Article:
Have You Considered These Alternatives to COBRA Coverage?
So, you just lost coverage through your employer. What do you do now?
Life happens. You may have lost your job, decided to work for yourself, or started a new career, and you no longer have health insurance. If you qualify, your former employer will offer you what is known as COBRA , which is a continuation of your current plan. The problem is COBRA coverage is often extremely expensive. But don’t worry there are other options out there that can help you stay covered.
So how do you decide if you should continue with your current health insurance plan through COBRA or find a different option?
COBRA in theory is a great option. Being able to continue your current insurance that you are familiar with can make work transitions easy. Unfortunately, because your former employer does not subsidize COBRA premiums, you will pay much more, up to 102% of the cost of the plan . In fact, many people eligible for COBRA simply can’t afford the premiums.
For those of you who for whom COBRA is too expensive, you may want to consider some of the alternatives available like Obamacare, short-term health insurance, health care sharing ministries, and health benefit insurance. These options generally are more affordable and can be more adaptable to a consumer's’ situation.
Obamacare has changed the way individuals purchase health insurance. You can now log on to Healthcare.gov or your state’s health insurance exchange to buy a quality health insurance plan, and you may even qualify for a subsidized monthly premium which can make it more affordable than COBRA. Consumers who choose this option need to act quickly. You will only have 60 days from loss of employer-based coverage to secure qualify for a special enrollment periodoutside of the annual Open Enrollment Period. Obamacare plans are not without their issues, though. Monthly premiums are often high without a subsidy, networks are narrow, and many insurers have pulled out of this market altogether, meaning fewer insurance plan options for consumers.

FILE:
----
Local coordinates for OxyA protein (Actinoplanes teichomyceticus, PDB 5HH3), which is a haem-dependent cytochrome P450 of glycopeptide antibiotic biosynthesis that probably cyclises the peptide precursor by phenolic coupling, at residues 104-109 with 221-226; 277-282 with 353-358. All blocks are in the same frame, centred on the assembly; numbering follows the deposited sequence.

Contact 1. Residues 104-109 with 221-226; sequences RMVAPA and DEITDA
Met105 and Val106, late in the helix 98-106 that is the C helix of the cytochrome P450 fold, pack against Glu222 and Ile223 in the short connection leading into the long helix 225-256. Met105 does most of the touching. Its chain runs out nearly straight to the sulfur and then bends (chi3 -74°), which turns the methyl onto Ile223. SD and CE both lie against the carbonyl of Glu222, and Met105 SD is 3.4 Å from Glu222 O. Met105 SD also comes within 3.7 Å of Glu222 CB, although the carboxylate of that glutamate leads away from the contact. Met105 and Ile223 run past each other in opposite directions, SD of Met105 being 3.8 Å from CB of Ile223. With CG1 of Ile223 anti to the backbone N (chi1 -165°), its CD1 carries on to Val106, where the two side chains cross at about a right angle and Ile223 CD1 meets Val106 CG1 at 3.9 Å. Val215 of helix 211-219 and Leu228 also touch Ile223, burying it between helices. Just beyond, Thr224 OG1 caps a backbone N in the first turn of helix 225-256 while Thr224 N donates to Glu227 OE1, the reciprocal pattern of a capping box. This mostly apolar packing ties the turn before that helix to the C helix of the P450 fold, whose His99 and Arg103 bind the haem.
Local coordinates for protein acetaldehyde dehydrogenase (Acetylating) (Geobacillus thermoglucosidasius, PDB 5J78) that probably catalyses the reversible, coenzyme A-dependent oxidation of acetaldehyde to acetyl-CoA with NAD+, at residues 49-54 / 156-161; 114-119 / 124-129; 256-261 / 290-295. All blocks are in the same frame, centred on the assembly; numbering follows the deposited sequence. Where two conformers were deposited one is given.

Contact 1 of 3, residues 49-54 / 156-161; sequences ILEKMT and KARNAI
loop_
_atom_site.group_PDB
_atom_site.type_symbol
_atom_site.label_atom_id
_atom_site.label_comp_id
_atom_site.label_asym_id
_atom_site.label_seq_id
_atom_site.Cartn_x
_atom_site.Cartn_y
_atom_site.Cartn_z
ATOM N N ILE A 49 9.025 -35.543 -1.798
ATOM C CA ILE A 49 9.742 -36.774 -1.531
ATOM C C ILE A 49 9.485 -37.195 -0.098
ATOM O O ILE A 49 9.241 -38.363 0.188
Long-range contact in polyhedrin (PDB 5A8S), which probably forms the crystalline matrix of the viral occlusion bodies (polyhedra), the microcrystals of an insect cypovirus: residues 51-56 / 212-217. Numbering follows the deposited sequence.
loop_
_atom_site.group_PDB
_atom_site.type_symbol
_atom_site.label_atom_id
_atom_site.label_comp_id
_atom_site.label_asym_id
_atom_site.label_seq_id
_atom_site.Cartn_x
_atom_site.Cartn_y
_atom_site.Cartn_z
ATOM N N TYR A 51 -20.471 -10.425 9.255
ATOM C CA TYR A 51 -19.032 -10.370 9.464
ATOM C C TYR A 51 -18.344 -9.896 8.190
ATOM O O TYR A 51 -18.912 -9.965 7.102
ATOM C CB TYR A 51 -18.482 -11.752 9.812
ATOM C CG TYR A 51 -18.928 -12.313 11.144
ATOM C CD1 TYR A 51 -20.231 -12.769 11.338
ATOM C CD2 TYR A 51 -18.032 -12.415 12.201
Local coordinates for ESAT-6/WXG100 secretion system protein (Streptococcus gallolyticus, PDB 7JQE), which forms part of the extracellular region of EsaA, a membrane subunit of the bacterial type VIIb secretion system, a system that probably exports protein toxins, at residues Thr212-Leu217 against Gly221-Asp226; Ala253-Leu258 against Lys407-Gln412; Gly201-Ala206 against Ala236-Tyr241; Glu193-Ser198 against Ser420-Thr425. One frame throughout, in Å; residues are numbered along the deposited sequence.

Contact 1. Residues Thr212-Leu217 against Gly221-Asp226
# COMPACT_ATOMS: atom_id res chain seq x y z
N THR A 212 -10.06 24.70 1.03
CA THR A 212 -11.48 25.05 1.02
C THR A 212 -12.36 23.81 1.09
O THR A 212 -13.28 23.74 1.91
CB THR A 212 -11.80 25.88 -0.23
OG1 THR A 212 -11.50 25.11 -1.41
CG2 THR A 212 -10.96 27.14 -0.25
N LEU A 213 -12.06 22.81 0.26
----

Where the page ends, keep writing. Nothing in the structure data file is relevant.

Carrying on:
Short-Term Health Insurance
Another popular option is short-term health insurance (STM). Like Obamacare, STM plans are considered creditable coverage, which is very important during this time of healthcare reform. The most notable difference between Obamacare and STM is the price. Short-term health insurance can cost half as much as an Obamacare option. You can sign up for an STM plan at any point during the year, and coverage can start in as little as one day.STM is not without its limits. Plans currently cannnot exceedthree months, so you have to reapply for a second plan if you need longer coverage. Typically, STM does not cover benefits like preventative care, whichObamacare plans do. In addition, your application for STM can be rejected based on your health history and it will not cover pre-existing conditions.
Health Care Sharing Ministries
Health Care Sharing Ministries plans are technically not insurance but a group of individuals and families who have joined together to share the cost of healthcare across the group. Members must agree to live by certain religious or ethics codes, such as limited tobacco and alcohol use. Generally these plans do not discriminate based on age, weight, or health history. Members are not limited to any network and may seek providers both in and out of state. Health Care Sharing Ministries can exclude pre-existing conditions or cover them at a staggered rate. These plans donot cover services such as mental health benefits.
Health Benefits Insurance
Health Benefit Insurance (HBI) is a form of indemnity medical insurance and has been offered to by insurance companies for over six decades. HBI plans will pay a fixed cash benefit to members in the case of covered medical event requiringa doctor visit or hospital stay. HBIt plans are often combined with supplemental insurance products such as accident or critical illness insurance, as well as supplemental non-insurance services such telemedicine.